I’ve recently returned from Ongwediva, a town in northern Namibia where my colleagues and I are working on a project called ASSAR (Adaptation at Scale in Semi-Arid Regions). Our work in the region aims to build the capacity amongst local and national authorities and communities to effectively respond to the increasing drought and flood-risks in the area of the Omusati Region.
We spent most of the week constructing scenarios about the future of water use in the region. The approximately 40 scenario members included traditional authorities, local and national government leaders, researchers and community leaders. Scenario team members spanned a range of organisations including the National Presidency’s Disaster Risk Management Unit, NamWater, Omusati Regional Council, Red Cross Namibia, Ministry of Environment, and University of Namibia amongst other organisations.
The workshop happened to take place during the week that Hurricane Dineo struck Mozambique’s coastline. The storms moved westward, resulting in continuous heavy rains during our time together at the workshop. It was a paradoxical experience, being in a desert during those rains, which would usually be characterised by extended dry, hot periods.
Northern Namibia in recent years has suffered serious set-backs in agriculture, livelihoods, employment, food and water security. Scientists across the board have predicted increased weather volatility and related vulnerabilities. Yet, many people in the workshop didn’t want to tell the stories of how these realities today might play out in the longer term.
We often find in these Transformative Scenario Processes (TSP), scenario team members struggle to stay with telling the stories of what might happen (rather than what they would like to happen). In my experiences of TSP, people who come together with such an unusual opportunity typically want to focus on solving the problems of immediate crises. Or alternatively to create a vision for what could be better in the future.
As we went through the steps of building scenarios, the group worked through these impulses to solve short-term problems, and moved from focusing only on what they could influence immediately, towards exploring uncertainties out of their control. There was a slow recognition that our strategic responses could only be informed by a wider lens of the long term future. By the end of the workshop, the team had come up with storylines for four stories that aren’t easy to tell. There was some frustration from those who felt we should be talking about what we CAN control, and that we need to DO something with this opportunity! From this frustration, it became clear to me that this was a group of people who had felt first-hand the effects of climate change.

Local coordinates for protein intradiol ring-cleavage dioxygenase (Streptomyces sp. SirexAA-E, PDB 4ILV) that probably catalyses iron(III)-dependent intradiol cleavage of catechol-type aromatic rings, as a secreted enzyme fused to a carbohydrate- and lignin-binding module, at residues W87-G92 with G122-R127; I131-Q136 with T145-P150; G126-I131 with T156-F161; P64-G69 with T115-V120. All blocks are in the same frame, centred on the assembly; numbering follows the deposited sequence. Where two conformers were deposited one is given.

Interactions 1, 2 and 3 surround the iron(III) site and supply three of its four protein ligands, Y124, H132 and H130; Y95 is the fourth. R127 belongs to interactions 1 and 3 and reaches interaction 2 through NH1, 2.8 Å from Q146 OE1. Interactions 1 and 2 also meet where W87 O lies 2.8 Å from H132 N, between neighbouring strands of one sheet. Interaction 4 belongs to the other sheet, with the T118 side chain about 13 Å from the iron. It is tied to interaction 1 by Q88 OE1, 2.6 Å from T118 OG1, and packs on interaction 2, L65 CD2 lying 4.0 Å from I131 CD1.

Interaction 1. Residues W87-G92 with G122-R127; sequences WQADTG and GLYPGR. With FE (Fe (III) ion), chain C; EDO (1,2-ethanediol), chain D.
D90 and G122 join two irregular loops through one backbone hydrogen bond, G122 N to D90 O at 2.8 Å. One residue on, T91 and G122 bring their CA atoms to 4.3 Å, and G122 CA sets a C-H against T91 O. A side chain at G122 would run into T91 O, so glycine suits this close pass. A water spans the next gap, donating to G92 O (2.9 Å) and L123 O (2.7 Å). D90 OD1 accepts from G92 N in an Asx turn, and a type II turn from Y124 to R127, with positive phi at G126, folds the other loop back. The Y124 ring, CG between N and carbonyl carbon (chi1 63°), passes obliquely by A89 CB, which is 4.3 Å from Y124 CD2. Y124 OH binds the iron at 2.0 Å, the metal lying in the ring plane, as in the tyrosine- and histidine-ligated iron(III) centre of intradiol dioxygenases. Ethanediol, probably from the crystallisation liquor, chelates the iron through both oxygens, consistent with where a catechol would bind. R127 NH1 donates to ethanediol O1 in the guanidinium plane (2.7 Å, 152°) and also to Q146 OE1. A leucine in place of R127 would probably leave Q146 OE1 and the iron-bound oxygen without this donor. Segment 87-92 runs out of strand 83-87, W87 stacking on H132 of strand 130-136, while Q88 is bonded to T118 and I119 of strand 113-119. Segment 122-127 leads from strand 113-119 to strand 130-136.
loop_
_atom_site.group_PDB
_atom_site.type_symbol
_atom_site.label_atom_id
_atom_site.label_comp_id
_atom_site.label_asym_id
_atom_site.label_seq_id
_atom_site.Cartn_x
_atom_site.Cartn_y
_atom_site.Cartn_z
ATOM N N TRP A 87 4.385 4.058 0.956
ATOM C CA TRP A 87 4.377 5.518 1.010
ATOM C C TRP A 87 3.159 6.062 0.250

In this kind of work, even though the tension is exacerbated between the need for short-term problem-solving and the need for developing a more complex understanding of the longer-term, an important condition for keeping a group involved is that they have all acknowledged the impact of the shared challenge. In this Namibian experience of facing a reality of overwhelming complexity, the group agreed that the current reality is unsustainable and unacceptable. This wider, somehow more detached, view seemed to offer everyone a deeper understanding of how, for example, uncertainties like water supply and management, cross-regional relationships, governance or politics, intersect and might influence their future.
The energy in the room by the end of the workshop was sobering and yet committed – people felt exhausted after spending long days thinking about the unknown. We’re in the middle of this process, and will be meeting again in upcoming months as a group to strengthen the scenarios and to develop strategies to respond effectively should these futures unfold. Facing the unknown future with a shared concern, open eyes and a map, the people of the Omusati region may well have a chance at changing the course of the future.